Delius - Song of Summer, produced & directed by Ken Russell (1968). British Film Institute BFIVD518 (DVD, 72:00, b/w). AVAILABLE IN PAL FORMAT ONLY. £19.99. (Ordering information included below.)
The music of Frederick Delius (who somewhat unsuccessfully grew oranges for a time in Florida) has become far more important and influential than its composer could ever have imagined when, living in France after a checkered career and life, he railed against "English" music and English programming conceits. His story is widely known; but for the championship of Thomas Beecham, he might never have achieved world-wide fame. And but for Eric Fenby, Delius, blinded and paralyzed by syphilis, would have been silenced long before he was.
Well, maybe-or maybe not. As Roger Beardsley notes in a recent Pearl CD release, Constant Lambert's recordings of Delius's music probably sold better than Beecham's at the time they first appeared, and perhaps some young musician other than Fenby would have come to the older man's aid. We'll never know, but what we do know is that Fenby's book, Delius as I Knew Him, is, with Beecham's great biography, a tremendous resource for those with more than a passing interest in the composer, and now even those who don't do much reading may enjoy the story of Fenby's work as Delius's amanuensis, thanks to the recent reissue on DVD of a magnificent 1968 television film on Delius made by Ken Russell. The DVD has been published by the British Film Institute and is available direct from London via the BFI's website; for details, see http://www.bfi.org.uk/bookvid/.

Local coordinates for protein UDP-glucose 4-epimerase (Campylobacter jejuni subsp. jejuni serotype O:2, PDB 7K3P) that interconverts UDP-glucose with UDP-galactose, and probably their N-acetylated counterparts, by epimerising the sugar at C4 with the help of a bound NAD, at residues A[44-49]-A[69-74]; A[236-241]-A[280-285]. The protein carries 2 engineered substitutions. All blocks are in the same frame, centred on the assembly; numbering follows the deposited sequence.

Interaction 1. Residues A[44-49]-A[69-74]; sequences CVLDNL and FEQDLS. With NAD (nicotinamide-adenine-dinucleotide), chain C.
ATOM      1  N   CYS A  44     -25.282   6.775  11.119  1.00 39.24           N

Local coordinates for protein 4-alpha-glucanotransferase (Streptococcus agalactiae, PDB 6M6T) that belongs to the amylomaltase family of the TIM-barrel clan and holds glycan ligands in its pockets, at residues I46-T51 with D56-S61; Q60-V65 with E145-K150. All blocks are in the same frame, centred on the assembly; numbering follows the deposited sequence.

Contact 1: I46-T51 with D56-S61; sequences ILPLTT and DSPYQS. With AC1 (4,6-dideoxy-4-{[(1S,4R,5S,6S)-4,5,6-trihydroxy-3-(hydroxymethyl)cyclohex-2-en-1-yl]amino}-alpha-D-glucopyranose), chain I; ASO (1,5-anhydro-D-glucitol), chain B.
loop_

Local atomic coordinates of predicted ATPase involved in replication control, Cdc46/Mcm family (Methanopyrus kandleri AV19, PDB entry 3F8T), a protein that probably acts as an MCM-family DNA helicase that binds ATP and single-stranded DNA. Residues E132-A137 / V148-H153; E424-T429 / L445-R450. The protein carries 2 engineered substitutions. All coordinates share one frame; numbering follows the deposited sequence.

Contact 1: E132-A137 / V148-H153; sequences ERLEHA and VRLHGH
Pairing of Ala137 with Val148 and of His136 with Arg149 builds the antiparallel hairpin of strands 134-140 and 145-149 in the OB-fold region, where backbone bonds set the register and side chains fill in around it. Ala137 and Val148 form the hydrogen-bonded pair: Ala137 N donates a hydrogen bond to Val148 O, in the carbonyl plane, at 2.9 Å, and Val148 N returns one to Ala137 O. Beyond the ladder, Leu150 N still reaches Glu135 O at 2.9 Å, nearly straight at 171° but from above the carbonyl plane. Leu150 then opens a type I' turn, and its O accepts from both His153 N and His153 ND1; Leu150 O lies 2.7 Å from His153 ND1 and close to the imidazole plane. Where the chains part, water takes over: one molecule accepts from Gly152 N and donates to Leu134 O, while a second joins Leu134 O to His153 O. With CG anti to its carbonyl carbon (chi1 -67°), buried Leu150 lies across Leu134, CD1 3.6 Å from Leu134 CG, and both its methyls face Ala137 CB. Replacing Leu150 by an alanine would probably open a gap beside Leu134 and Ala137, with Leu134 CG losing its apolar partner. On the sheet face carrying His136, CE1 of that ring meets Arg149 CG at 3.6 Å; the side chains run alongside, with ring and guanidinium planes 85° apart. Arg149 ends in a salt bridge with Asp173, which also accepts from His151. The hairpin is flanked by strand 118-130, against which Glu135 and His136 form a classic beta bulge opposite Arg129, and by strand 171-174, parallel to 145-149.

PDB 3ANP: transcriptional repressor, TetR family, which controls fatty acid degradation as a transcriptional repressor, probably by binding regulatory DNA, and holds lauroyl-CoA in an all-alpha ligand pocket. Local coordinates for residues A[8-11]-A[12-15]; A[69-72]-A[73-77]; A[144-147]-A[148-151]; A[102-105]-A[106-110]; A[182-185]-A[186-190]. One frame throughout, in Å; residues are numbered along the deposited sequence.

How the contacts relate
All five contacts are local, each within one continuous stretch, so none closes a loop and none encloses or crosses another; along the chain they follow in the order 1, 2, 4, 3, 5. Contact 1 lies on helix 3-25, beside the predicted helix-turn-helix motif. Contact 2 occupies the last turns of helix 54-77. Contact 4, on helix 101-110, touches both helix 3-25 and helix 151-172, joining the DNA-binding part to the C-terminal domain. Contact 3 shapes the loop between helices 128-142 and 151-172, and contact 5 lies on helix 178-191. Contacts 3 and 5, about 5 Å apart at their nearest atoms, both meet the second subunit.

Because Fenby co-authored the screenplay, and because the screenplay is based on his earlier book, a skeptic might guess that the tale has been sweetened, but this is a fairly grim film that seems to depict the often quite vicious personalities of Frederick and Jelka, his wife. It succeeds in bringing to life a period of Delius's career that has often been glossed over. The cast of Delius - Song of Summer includes Max Adrian as Delius, Maureen Pryor as Jelka, and Christopher Gable (in what was the first of his many TV and screen roles) as Fenby. The results are stunning in every respect.
It is therefore troubling to report that the BFI has issued this film in PAL format only, which means that it will not play on most US DVD machines, which are set to NTSC standards. Readers with "universal" players will however encounter no trouble viewing the 72-minute black-&-white film, which we enthusiastically recommend.
Next up in this outstanding series of art films dealing with important musical figures is a cinematic treatment of Sir Edward Elgar. Stay tuned.